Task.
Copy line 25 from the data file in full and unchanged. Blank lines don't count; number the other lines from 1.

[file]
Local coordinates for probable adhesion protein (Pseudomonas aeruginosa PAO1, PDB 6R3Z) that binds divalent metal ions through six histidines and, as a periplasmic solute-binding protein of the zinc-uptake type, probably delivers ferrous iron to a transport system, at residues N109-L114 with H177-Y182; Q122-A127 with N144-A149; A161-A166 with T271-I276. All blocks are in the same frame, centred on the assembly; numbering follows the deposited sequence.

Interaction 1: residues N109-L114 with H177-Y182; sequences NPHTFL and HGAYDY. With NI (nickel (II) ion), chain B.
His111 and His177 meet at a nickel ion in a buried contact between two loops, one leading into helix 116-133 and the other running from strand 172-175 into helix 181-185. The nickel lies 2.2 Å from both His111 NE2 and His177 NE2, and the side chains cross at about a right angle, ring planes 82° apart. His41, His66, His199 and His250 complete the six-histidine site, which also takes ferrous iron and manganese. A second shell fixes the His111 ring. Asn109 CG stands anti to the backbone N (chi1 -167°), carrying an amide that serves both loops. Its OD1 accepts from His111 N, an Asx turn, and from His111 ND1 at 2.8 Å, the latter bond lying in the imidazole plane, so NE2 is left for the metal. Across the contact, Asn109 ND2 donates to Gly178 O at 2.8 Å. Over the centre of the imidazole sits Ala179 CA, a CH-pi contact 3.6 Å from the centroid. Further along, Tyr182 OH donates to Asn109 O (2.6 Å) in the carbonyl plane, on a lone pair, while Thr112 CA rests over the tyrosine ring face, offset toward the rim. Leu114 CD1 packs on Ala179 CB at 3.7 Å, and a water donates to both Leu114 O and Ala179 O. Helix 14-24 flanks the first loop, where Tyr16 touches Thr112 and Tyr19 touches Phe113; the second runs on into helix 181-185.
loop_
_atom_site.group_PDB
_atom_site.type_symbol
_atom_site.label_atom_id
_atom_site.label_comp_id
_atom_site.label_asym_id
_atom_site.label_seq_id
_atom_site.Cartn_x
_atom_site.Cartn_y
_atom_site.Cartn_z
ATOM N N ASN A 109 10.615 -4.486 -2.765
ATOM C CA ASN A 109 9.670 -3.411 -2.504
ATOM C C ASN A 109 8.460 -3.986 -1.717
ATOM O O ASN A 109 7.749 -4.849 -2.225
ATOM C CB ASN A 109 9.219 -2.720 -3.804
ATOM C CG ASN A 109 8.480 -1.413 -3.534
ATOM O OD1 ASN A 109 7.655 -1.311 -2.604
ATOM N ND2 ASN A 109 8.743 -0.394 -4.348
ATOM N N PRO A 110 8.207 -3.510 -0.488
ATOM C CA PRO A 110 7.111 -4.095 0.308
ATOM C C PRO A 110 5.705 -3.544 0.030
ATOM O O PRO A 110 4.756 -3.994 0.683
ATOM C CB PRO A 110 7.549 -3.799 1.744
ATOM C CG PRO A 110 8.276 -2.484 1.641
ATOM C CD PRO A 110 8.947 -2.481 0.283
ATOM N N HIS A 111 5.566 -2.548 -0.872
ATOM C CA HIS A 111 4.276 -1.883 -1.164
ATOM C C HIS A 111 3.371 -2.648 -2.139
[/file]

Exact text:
ATOM O O PRO A 110 4.756 -3.994 0.683